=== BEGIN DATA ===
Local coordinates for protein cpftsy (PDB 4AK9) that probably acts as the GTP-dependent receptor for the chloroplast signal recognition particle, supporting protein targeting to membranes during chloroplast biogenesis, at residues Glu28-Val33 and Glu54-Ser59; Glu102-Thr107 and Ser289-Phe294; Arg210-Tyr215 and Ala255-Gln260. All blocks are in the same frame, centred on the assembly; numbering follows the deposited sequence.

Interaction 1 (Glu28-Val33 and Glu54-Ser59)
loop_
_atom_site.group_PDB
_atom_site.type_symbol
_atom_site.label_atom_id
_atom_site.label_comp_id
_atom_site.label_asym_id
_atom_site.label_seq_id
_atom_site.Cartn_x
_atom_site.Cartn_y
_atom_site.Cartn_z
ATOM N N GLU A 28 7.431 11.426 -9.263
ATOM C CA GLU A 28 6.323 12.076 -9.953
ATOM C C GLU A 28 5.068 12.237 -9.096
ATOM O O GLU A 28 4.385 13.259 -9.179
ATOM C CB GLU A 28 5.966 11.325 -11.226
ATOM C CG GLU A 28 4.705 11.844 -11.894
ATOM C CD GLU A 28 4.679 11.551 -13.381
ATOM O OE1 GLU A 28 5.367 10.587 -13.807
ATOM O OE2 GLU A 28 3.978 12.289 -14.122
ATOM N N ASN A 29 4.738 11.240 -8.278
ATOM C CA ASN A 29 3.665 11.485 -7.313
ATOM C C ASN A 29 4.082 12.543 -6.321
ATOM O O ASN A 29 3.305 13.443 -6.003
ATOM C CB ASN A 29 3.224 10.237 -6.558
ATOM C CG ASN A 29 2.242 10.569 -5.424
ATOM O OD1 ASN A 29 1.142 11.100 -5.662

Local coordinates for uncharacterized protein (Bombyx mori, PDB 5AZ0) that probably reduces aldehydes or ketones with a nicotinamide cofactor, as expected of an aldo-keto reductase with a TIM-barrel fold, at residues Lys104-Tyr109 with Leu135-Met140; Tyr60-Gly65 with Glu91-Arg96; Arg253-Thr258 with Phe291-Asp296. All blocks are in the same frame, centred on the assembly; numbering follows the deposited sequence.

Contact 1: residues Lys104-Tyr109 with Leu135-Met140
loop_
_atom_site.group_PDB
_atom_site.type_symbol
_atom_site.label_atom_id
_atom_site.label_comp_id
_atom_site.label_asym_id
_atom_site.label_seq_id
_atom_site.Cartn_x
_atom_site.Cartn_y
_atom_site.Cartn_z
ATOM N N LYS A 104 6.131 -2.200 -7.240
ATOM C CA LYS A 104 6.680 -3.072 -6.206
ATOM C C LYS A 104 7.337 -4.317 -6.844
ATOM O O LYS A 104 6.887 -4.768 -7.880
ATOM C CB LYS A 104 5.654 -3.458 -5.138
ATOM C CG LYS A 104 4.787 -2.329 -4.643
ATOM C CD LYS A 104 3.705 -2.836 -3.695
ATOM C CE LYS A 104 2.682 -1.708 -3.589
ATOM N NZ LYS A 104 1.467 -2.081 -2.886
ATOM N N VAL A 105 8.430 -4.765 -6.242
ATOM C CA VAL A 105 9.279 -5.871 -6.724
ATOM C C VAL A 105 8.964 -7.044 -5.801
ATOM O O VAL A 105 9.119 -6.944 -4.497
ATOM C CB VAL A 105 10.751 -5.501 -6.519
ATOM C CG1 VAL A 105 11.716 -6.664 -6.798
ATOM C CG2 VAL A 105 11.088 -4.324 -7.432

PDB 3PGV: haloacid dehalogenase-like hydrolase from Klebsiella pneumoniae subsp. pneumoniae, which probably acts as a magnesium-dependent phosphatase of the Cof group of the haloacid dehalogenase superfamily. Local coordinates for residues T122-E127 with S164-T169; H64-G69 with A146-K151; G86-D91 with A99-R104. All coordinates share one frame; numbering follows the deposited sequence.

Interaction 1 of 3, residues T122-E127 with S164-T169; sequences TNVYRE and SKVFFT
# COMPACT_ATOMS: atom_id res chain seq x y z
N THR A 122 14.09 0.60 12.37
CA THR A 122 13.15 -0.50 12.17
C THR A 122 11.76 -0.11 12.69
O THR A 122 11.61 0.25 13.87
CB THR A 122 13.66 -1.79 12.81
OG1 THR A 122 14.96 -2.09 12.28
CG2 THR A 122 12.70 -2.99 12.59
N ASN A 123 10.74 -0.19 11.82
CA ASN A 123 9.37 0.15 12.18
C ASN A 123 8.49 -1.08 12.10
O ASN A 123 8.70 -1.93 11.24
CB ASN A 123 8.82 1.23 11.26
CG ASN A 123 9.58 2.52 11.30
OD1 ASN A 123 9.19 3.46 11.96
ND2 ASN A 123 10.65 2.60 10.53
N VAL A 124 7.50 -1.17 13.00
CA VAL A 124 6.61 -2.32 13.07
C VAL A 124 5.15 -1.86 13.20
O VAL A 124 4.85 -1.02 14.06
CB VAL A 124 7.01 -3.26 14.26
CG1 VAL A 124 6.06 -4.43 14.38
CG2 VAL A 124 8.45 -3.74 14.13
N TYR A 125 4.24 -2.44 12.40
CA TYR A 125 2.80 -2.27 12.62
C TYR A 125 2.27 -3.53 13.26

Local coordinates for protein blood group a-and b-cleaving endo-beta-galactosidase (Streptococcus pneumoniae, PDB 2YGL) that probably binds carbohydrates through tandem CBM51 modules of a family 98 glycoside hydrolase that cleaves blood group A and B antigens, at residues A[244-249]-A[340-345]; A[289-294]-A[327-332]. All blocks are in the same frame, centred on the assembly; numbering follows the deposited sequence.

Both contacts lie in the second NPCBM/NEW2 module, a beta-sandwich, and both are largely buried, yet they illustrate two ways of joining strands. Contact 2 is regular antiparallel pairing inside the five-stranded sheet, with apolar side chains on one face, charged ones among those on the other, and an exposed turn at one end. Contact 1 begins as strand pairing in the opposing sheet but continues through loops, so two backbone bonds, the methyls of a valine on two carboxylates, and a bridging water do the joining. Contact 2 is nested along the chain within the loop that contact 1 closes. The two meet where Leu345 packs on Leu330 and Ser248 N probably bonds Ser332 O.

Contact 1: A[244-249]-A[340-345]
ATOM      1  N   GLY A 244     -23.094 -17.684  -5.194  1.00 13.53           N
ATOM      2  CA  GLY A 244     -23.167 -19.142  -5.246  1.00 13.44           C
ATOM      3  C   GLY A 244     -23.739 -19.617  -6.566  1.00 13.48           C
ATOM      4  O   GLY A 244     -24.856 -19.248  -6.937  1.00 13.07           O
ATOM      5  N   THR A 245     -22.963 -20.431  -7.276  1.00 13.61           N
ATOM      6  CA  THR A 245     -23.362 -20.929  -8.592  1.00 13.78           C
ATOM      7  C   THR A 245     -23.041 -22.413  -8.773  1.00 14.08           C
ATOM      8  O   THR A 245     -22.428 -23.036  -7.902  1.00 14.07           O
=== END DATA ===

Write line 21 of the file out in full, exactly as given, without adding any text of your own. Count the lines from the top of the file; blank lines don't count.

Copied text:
ATOM O OE2 GLU A 28 3.978 12.289 -14.122